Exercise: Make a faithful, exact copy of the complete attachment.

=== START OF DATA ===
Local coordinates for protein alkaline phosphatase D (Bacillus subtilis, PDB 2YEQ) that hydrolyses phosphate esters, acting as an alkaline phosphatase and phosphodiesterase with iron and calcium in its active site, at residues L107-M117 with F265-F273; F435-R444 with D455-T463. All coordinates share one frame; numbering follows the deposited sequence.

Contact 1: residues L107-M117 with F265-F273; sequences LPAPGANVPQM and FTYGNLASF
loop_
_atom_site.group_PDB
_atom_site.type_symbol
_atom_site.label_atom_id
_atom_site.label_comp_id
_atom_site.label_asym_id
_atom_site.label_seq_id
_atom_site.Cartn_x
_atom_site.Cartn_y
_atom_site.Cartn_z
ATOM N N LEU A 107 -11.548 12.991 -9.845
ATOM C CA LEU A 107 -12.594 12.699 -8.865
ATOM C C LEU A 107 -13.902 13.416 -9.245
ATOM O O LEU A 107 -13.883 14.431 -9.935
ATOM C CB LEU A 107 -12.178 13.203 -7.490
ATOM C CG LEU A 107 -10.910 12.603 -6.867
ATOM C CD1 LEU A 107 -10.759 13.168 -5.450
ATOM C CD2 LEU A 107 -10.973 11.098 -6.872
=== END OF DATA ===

Local coordinates for protein alkaline phosphatase D (Bacillus subtilis, PDB 2YEQ) that hydrolyses phosphate esters, acting as an alkaline phosphatase and phosphodiesterase with iron and calcium in its active site, at residues L107-M117 with F265-F273; F435-R444 with D455-T463. All coordinates share one frame; numbering follows the deposited sequence.

Contact 1: residues L107-M117 with F265-F273; sequences LPAPGANVPQM and FTYGNLASF
loop_
_atom_site.group_PDB
_atom_site.type_symbol
_atom_site.label_atom_id
_atom_site.label_comp_id
_atom_site.label_asym_id
_atom_site.label_seq_id
_atom_site.Cartn_x
_atom_site.Cartn_y
_atom_site.Cartn_z
ATOM N N LEU A 107 -11.548 12.991 -9.845
ATOM C CA LEU A 107 -12.594 12.699 -8.865
ATOM C C LEU A 107 -13.902 13.416 -9.245
ATOM O O LEU A 107 -13.883 14.431 -9.935
ATOM C CB LEU A 107 -12.178 13.203 -7.490
ATOM C CG LEU A 107 -10.910 12.603 -6.867
ATOM C CD1 LEU A 107 -10.759 13.168 -5.450
ATOM C CD2 LEU A 107 -10.973 11.098 -6.872